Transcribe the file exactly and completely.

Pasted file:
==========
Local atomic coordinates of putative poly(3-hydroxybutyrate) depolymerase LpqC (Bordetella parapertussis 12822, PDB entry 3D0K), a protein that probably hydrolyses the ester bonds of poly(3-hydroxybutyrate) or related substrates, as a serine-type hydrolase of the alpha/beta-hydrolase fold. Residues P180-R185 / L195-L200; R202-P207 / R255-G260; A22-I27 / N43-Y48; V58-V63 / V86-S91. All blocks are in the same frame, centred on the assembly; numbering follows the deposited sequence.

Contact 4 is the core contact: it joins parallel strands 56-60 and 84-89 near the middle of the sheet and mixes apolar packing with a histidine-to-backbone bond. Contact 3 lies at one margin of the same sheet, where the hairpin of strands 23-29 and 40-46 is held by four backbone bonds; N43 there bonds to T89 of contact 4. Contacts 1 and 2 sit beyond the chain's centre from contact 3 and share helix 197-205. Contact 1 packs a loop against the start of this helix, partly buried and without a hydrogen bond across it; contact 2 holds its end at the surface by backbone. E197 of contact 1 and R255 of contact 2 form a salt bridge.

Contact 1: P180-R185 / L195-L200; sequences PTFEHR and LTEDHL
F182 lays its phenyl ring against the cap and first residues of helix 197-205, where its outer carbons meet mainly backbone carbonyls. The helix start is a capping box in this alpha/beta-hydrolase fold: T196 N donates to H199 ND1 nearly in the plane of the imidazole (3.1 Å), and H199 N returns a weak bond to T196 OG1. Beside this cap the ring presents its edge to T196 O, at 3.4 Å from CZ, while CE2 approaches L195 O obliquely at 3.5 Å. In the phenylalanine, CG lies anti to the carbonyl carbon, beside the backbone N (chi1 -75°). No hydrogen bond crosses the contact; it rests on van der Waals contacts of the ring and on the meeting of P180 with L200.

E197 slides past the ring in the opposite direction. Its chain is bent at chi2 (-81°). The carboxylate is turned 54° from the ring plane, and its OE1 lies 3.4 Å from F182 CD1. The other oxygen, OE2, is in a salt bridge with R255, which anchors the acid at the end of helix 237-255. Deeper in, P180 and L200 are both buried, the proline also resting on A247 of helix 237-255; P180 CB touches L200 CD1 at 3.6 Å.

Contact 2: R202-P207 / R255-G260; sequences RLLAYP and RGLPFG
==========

Local atomic coordinates of putative poly(3-hydroxybutyrate) depolymerase LpqC (Bordetella parapertussis 12822, PDB entry 3D0K), a protein that probably hydrolyses the ester bonds of poly(3-hydroxybutyrate) or related substrates, as a serine-type hydrolase of the alpha/beta-hydrolase fold. Residues P180-R185 / L195-L200; R202-P207 / R255-G260; A22-I27 / N43-Y48; V58-V63 / V86-S91. All blocks are in the same frame, centred on the assembly; numbering follows the deposited sequence.

Contact 4 is the core contact: it joins parallel strands 56-60 and 84-89 near the middle of the sheet and mixes apolar packing with a histidine-to-backbone bond. Contact 3 lies at one margin of the same sheet, where the hairpin of strands 23-29 and 40-46 is held by four backbone bonds; N43 there bonds to T89 of contact 4. Contacts 1 and 2 sit beyond the chain's centre from contact 3 and share helix 197-205. Contact 1 packs a loop against the start of this helix, partly buried and without a hydrogen bond across it; contact 2 holds its end at the surface by backbone. E197 of contact 1 and R255 of contact 2 form a salt bridge.

Contact 1: P180-R185 / L195-L200; sequences PTFEHR and LTEDHL
F182 lays its phenyl ring against the cap and first residues of helix 197-205, where its outer carbons meet mainly backbone carbonyls. The helix start is a capping box in this alpha/beta-hydrolase fold: T196 N donates to H199 ND1 nearly in the plane of the imidazole (3.1 Å), and H199 N returns a weak bond to T196 OG1. Beside this cap the ring presents its edge to T196 O, at 3.4 Å from CZ, while CE2 approaches L195 O obliquely at 3.5 Å. In the phenylalanine, CG lies anti to the carbonyl carbon, beside the backbone N (chi1 -75°). No hydrogen bond crosses the contact; it rests on van der Waals contacts of the ring and on the meeting of P180 with L200.

E197 slides past the ring in the opposite direction. Its chain is bent at chi2 (-81°). The carboxylate is turned 54° from the ring plane, and its OE1 lies 3.4 Å from F182 CD1. The other oxygen, OE2, is in a salt bridge with R255, which anchors the acid at the end of helix 237-255. Deeper in, P180 and L200 are both buried, the proline also resting on A247 of helix 237-255; P180 CB touches L200 CD1 at 3.6 Å.

Contact 2: R202-P207 / R255-G260; sequences RLLAYP and RGLPFG